Archive: October 2005

Book Review: PreFab Home, Michael Buchanan (2004)

Saturday, October 8th, 2005

Heavy on Design, Light Prefab/Modular How-To

three out of five stars

PreFab Home” is an interesting read for anyone considering building a home, prefab or not. In it, designer and author Michael Buchanan follows one modular house through the design, building, and decorating processes. However, if you know little to nothing about modular homes, you might be disappointed with the scope of “PreFab Home.”

“PreFab Home” is divided into five chapters: History of Modular Construction; The Language of Modular Construction; Design Recipe for a Modular Bungalow; Updating Arts and Crafts Detail; and Creating the Look for Less. As you can see from the chapter headings, the book is as much about designing and decorating a home in general as it is about prefabricated/modular homes specifically. Personally, this came as a bit of a disappointment to me – when I borrowed “Prefab Home” from my library, I expected to find a guide that focused on modular homes: how to choose a dealer and a model, how the construction and installation processes progress, how to shop for a contractor and finishing crew, etc. Decorating a modular home is the same as decorating a stick-built home, so I didn’t anticipate much design advice. I wanted to learn about prefab homes, and the title of the book IS “PreFab Home,” so I didn’t think that my expectations were unreasonable!

Buchanan does touch upon the issues unique to modular homes, including the ones mentioned above. But be warned: his discussion is usually superficial. This is certainly helpful for the merely curious, but if you’re really serious about building a modular home, you’ll definitely need to purchase additional books to guide you through the process. In many ways, “PreFab Home” is like a glossy brochure for the modular home industry: Buchanan spends more time trying to convince readers that prefab homes can indeed be Fabulous, and less time explaining how exactly you should go about designing, choosing, and building one. A noble cause, yes, but kind of pointless, since anyone who buys a book about modular homes is probably considering buying or building one already!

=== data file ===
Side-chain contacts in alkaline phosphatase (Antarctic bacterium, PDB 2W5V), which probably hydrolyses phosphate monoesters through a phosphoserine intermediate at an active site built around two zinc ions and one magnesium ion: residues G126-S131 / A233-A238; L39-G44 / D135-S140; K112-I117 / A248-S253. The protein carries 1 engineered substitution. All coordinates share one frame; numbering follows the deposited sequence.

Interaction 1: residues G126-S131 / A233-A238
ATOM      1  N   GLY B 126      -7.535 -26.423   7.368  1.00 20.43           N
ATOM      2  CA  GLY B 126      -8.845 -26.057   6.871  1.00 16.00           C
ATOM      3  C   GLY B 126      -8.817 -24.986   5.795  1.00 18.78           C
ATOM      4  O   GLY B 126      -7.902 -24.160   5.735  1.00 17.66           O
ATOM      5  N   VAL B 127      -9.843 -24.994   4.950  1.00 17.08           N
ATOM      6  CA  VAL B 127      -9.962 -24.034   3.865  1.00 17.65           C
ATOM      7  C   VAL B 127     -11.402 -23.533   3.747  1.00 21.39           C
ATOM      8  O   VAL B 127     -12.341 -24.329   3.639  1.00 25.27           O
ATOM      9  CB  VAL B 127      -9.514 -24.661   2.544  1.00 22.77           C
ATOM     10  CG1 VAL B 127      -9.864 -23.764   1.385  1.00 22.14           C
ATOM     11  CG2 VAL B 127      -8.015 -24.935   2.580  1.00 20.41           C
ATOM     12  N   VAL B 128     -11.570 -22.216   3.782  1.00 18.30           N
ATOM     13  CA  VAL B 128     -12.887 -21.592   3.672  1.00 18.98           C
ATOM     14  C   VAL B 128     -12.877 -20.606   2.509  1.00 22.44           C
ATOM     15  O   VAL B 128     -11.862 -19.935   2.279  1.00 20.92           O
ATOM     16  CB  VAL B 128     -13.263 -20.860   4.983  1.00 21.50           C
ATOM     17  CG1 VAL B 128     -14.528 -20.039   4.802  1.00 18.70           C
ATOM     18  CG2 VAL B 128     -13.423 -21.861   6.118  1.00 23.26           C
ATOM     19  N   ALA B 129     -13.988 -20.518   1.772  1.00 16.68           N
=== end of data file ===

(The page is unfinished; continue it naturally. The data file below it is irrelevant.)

Also, because the book follows one home from start to finish, Buchanan focuses on one style ad nauseam: the Arts and Crafts bungalow. While he does offer some practical decorating tips that anyone can utilize, in many ways, “PreFab Home” reads (and looks) like an Arts and Crafts tribute album. This is great for fans of the period; not so great if you’re less than crazy about frilly, cluttered interior design.

Overall, “PreFab Home” offers a decent introduction to modular homes for newbies. If you know nothing about modular homes and are curious, “PreFab Home” is a nice, light read. If you know nothing about modular homes but are considering building one, “PreFab Home” may or may not be helpful; there are some great photos, but not a lot of practical, hands-on, how-to advice. If you already know the prefab home basics and/or aren’t an Arts and Crafts fan, pass this one up.